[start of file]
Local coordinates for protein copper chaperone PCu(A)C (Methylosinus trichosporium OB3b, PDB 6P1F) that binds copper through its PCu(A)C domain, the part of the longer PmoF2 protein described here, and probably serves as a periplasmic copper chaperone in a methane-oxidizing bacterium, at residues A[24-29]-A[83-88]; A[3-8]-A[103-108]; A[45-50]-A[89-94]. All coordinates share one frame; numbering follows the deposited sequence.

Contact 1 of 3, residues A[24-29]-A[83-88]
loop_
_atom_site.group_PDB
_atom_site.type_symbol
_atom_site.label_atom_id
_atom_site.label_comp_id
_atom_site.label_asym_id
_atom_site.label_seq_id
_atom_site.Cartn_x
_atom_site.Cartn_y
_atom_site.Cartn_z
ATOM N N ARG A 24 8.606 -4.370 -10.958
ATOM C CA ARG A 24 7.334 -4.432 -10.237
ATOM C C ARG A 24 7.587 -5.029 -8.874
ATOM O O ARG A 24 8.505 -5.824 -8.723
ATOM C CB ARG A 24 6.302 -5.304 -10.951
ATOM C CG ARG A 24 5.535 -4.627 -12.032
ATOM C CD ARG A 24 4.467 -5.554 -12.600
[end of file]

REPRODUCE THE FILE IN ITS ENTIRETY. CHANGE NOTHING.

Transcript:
Local coordinates for protein copper chaperone PCu(A)C (Methylosinus trichosporium OB3b, PDB 6P1F) that binds copper through its PCu(A)C domain, the part of the longer PmoF2 protein described here, and probably serves as a periplasmic copper chaperone in a methane-oxidizing bacterium, at residues A[24-29]-A[83-88]; A[3-8]-A[103-108]; A[45-50]-A[89-94]. All coordinates share one frame; numbering follows the deposited sequence.

Contact 1 of 3, residues A[24-29]-A[83-88]
loop_
_atom_site.group_PDB
_atom_site.type_symbol
_atom_site.label_atom_id
_atom_site.label_comp_id
_atom_site.label_asym_id
_atom_site.label_seq_id
_atom_site.Cartn_x
_atom_site.Cartn_y
_atom_site.Cartn_z
ATOM N N ARG A 24 8.606 -4.370 -10.958
ATOM C CA ARG A 24 7.334 -4.432 -10.237
ATOM C C ARG A 24 7.587 -5.029 -8.874
ATOM O O ARG A 24 8.505 -5.824 -8.723
ATOM C CB ARG A 24 6.302 -5.304 -10.951
ATOM C CG ARG A 24 5.535 -4.627 -12.032
ATOM C CD ARG A 24 4.467 -5.554 -12.600